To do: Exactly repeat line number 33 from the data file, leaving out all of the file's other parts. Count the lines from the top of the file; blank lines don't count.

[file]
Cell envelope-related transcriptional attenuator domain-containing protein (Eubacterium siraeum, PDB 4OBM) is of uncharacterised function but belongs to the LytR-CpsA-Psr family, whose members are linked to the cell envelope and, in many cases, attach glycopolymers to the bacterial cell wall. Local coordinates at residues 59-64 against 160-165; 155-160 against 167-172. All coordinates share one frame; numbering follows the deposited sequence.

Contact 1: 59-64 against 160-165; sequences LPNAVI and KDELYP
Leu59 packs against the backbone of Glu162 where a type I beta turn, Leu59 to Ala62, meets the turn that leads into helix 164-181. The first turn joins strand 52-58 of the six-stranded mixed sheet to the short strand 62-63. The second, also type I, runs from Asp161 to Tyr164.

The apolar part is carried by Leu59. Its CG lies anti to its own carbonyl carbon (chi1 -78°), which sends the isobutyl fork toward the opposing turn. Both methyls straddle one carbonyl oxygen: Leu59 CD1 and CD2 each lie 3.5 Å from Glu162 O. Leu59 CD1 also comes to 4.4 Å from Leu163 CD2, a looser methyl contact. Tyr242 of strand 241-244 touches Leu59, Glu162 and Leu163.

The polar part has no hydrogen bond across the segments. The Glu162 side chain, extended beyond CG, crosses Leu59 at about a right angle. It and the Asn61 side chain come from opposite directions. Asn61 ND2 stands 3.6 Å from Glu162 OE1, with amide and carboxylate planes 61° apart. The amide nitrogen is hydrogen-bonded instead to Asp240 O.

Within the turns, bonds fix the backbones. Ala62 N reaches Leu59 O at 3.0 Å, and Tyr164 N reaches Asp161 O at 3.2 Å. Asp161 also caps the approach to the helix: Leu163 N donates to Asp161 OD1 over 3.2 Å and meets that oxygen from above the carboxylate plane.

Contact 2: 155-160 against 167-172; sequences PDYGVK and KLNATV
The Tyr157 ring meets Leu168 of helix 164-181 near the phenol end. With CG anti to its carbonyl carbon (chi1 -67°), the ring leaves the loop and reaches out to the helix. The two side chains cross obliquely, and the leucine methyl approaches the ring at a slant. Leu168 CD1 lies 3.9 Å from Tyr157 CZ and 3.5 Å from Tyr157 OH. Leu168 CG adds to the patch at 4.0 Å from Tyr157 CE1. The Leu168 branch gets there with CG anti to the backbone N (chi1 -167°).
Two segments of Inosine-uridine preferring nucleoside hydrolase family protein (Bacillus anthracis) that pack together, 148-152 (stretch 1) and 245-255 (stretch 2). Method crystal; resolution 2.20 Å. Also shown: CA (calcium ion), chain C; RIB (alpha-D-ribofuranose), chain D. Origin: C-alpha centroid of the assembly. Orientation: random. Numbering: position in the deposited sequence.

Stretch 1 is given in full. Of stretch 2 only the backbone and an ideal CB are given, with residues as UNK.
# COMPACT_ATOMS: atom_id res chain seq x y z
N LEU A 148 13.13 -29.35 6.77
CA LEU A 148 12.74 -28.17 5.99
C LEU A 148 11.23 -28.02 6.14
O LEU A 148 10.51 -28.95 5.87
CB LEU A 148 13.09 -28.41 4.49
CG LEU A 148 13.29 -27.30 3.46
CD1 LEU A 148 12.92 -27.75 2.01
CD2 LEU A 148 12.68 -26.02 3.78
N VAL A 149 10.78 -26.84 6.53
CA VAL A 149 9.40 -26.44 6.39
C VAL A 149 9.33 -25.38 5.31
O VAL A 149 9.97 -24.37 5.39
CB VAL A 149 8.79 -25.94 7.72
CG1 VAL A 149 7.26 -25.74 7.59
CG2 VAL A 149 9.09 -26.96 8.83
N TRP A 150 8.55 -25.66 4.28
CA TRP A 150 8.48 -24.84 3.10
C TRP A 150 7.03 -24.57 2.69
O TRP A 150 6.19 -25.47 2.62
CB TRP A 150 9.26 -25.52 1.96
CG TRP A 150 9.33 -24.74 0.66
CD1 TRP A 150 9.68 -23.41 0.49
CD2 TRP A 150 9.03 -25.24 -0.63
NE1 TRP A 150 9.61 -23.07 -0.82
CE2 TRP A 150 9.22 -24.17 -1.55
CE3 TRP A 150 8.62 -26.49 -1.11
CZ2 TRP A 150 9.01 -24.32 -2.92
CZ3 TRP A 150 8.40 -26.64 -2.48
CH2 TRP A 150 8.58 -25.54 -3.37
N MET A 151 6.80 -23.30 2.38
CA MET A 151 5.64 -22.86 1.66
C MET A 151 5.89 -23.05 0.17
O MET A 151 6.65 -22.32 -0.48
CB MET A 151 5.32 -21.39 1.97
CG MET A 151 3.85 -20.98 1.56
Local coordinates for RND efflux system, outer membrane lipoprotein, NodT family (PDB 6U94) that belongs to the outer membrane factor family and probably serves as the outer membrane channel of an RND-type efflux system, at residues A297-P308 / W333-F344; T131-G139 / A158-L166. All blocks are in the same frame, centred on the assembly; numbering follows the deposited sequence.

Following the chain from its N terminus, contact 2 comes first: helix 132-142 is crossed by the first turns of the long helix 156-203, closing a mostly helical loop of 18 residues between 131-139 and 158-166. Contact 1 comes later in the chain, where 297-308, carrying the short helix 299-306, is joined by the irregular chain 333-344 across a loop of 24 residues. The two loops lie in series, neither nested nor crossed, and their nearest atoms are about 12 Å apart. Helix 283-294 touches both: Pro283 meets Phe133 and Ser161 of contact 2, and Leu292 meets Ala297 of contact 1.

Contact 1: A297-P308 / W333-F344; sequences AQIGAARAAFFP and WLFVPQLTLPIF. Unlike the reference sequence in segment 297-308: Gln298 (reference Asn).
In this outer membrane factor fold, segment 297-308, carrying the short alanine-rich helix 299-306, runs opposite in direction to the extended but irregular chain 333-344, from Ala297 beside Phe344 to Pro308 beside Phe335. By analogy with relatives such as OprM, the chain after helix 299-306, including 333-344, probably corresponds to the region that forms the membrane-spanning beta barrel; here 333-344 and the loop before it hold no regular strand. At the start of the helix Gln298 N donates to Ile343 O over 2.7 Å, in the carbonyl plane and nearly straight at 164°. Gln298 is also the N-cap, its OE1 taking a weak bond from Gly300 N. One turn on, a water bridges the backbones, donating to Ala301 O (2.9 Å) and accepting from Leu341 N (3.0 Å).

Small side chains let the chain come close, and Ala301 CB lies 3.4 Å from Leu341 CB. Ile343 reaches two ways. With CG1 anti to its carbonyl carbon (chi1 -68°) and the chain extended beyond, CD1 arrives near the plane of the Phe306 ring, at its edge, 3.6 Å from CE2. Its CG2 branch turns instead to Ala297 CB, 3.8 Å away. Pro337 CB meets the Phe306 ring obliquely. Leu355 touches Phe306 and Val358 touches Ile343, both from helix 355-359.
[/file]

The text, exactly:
CD1 TRP A 150 9.68 -23.41 0.49